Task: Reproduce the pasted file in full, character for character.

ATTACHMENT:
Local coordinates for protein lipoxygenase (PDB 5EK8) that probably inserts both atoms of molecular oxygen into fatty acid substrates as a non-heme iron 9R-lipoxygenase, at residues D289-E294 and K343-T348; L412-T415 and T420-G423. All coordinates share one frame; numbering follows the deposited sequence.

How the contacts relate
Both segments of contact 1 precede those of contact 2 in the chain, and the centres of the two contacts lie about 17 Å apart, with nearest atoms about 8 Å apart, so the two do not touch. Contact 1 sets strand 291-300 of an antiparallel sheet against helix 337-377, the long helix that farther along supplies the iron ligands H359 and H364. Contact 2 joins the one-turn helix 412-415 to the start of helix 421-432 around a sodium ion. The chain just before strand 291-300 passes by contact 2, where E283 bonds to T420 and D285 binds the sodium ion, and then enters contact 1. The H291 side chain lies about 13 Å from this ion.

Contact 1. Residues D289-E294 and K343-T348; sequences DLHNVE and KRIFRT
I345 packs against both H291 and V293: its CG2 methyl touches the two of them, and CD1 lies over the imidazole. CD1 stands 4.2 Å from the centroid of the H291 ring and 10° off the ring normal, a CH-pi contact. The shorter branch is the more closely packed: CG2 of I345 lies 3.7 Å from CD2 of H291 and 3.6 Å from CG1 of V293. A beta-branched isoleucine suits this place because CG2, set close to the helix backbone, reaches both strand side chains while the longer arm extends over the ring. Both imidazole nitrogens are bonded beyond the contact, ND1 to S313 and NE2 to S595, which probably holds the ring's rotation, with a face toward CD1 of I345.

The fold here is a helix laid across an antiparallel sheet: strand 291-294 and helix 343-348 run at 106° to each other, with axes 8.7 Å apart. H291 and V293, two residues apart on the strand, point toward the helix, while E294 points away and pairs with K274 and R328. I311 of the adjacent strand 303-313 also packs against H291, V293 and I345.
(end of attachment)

Local coordinates for protein lipoxygenase (PDB 5EK8) that probably inserts both atoms of molecular oxygen into fatty acid substrates as a non-heme iron 9R-lipoxygenase, at residues D289-E294 and K343-T348; L412-T415 and T420-G423. All coordinates share one frame; numbering follows the deposited sequence.

How the contacts relate
Both segments of contact 1 precede those of contact 2 in the chain, and the centres of the two contacts lie about 17 Å apart, with nearest atoms about 8 Å apart, so the two do not touch. Contact 1 sets strand 291-300 of an antiparallel sheet against helix 337-377, the long helix that farther along supplies the iron ligands H359 and H364. Contact 2 joins the one-turn helix 412-415 to the start of helix 421-432 around a sodium ion. The chain just before strand 291-300 passes by contact 2, where E283 bonds to T420 and D285 binds the sodium ion, and then enters contact 1. The H291 side chain lies about 13 Å from this ion.

Contact 1. Residues D289-E294 and K343-T348; sequences DLHNVE and KRIFRT
I345 packs against both H291 and V293: its CG2 methyl touches the two of them, and CD1 lies over the imidazole. CD1 stands 4.2 Å from the centroid of the H291 ring and 10° off the ring normal, a CH-pi contact. The shorter branch is the more closely packed: CG2 of I345 lies 3.7 Å from CD2 of H291 and 3.6 Å from CG1 of V293. A beta-branched isoleucine suits this place because CG2, set close to the helix backbone, reaches both strand side chains while the longer arm extends over the ring. Both imidazole nitrogens are bonded beyond the contact, ND1 to S313 and NE2 to S595, which probably holds the ring's rotation, with a face toward CD1 of I345.

The fold here is a helix laid across an antiparallel sheet: strand 291-294 and helix 343-348 run at 106° to each other, with axes 8.7 Å apart. H291 and V293, two residues apart on the strand, point toward the helix, while E294 points away and pairs with K274 and R328. I311 of the adjacent strand 303-313 also packs against H291, V293 and I345.